Rolling with the Polling
|GOP (R)||Dems (D)|
|ABC News /Wash Post||45||51|
|USA Today /Gallup||44||51|
Whatever the outcome of the Nov. 7 midterm elections, they’ve been a real boon for pollsters and math fans. In the last few days alone, there have been seven new “generic Congressional” polls released, surveys that ask prospective voters whether they’ll choose the Democratic or Republican candidate in their district.
The polls—from Fox News, CNN, USA Today/Gallup, ABC News/Washington Post, Newsweek, Time, and the Pew Research Center For The People And The Press—all show Democrats leading Republicans, but by widely varying margins ranging from four points up to 20. The average difference is about a dozen points.
Of course, they’ve received wide play in the media. On Nov. 6, the front pages of USA Today, The New York Times, and The Washington Post all had the word “polls” displayed prominently in front-page headlines or subheads. In post election post -mortems that inevitably address media coverage, one oft-heard complaint is that journalists pay excessive attention to the strategic horserace aspects of a campaign at the expense of the underlying issues. This year, there are a number of reasons why polls seem to be such a dominant part of the campaign narrative.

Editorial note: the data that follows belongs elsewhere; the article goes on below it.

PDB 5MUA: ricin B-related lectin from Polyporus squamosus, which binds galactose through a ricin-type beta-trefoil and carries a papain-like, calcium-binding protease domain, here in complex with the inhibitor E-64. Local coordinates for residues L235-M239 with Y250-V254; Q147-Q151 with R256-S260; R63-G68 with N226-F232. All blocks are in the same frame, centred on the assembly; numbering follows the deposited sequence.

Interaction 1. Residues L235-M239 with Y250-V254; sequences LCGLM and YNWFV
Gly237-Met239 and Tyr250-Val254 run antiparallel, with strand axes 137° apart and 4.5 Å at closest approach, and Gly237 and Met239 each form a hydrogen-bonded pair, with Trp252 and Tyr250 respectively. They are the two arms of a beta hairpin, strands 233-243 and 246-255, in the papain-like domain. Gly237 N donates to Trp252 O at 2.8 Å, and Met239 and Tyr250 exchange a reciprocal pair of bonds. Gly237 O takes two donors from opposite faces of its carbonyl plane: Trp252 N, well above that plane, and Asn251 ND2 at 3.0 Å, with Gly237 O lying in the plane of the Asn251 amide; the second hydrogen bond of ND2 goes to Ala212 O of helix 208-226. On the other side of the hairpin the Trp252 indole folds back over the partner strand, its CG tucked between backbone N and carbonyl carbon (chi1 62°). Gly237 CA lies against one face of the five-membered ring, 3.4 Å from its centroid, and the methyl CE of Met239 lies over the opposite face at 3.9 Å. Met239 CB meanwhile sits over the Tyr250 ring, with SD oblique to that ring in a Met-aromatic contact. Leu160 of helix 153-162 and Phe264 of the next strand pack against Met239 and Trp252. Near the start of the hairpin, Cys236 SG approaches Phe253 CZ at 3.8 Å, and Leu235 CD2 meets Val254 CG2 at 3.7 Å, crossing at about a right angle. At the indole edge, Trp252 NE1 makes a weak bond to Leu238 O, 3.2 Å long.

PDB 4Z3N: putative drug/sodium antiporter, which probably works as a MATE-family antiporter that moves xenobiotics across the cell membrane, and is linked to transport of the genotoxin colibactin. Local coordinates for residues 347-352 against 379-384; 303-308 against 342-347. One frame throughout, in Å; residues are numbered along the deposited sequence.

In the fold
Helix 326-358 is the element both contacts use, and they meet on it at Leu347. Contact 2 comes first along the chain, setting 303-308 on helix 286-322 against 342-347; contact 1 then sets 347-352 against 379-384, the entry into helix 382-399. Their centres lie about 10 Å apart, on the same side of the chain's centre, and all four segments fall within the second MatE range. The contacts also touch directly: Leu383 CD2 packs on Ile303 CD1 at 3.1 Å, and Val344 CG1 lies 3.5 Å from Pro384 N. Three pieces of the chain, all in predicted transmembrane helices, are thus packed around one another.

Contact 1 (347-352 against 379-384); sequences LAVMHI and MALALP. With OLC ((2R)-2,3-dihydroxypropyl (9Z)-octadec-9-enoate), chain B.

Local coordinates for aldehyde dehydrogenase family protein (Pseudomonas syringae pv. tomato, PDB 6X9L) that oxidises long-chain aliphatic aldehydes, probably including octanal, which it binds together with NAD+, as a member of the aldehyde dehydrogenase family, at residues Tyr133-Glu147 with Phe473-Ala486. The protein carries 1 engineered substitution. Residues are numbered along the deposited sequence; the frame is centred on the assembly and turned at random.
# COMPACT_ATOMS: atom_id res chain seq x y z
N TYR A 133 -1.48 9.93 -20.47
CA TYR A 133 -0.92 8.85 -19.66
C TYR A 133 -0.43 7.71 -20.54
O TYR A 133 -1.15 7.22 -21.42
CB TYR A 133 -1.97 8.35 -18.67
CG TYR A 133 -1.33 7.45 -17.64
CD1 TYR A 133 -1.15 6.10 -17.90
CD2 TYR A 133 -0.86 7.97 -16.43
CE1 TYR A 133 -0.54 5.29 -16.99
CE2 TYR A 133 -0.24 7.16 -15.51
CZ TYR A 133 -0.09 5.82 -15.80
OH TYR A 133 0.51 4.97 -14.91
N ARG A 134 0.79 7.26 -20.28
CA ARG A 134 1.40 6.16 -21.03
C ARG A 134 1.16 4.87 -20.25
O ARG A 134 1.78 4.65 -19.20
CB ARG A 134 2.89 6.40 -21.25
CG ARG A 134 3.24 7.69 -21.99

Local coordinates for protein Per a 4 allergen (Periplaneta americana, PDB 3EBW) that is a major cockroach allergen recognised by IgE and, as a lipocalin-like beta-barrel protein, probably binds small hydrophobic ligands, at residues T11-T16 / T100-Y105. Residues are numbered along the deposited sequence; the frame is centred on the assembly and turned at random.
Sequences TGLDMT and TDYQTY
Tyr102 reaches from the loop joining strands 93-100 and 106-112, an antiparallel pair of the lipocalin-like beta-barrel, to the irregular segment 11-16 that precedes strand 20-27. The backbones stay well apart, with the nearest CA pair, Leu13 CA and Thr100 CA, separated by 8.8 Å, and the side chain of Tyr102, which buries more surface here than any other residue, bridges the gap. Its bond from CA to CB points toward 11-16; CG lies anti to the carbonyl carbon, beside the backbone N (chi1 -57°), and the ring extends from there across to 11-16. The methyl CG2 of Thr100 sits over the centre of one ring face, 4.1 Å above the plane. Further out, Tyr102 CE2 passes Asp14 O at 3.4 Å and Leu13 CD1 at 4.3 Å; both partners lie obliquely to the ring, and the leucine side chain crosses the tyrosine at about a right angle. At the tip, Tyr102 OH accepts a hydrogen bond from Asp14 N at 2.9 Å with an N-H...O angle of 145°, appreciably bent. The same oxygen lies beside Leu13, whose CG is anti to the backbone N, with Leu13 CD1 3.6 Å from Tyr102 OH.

For one, the basic media story line is relatively uncluttered by complexity. The election has been portrayed largely as a referendum on one man, George W. Bush, and on one main topic—the war in Iraq. (The exit polls should tell us whether that was essentially accurate or simplistic.) Another reason for the proliferation of polls is the sheer size of the battlefield in this fight for control of Congress, one which stretches from Florida to Montana and includes dozens of House seats and about 10 Senate slots. Adding to that is the sense that many of these contests, even in their final hours, are fluid and too close to call. And besides, phrases like “Tennessee Toss-Up”—which is how CNN has been characterizing that Senate fight—seem to practically roll off the tongue. A third is the expense and logistic impossibility of doing carefully drawn accurate polling in all the contested races.
In the meantime, the polls just keep coming. Aside from the generic Congressional question, a review of two political web sites – Real Clear Politics and Electoral Vote Predictor – turns up more than more than 90 polls (some by the same companies) released since Nov 1. looking at various contested Senate, House and gubernatorial races. With this much variety, one thing is probably a mathematical likelihood. One of them is bound to be right.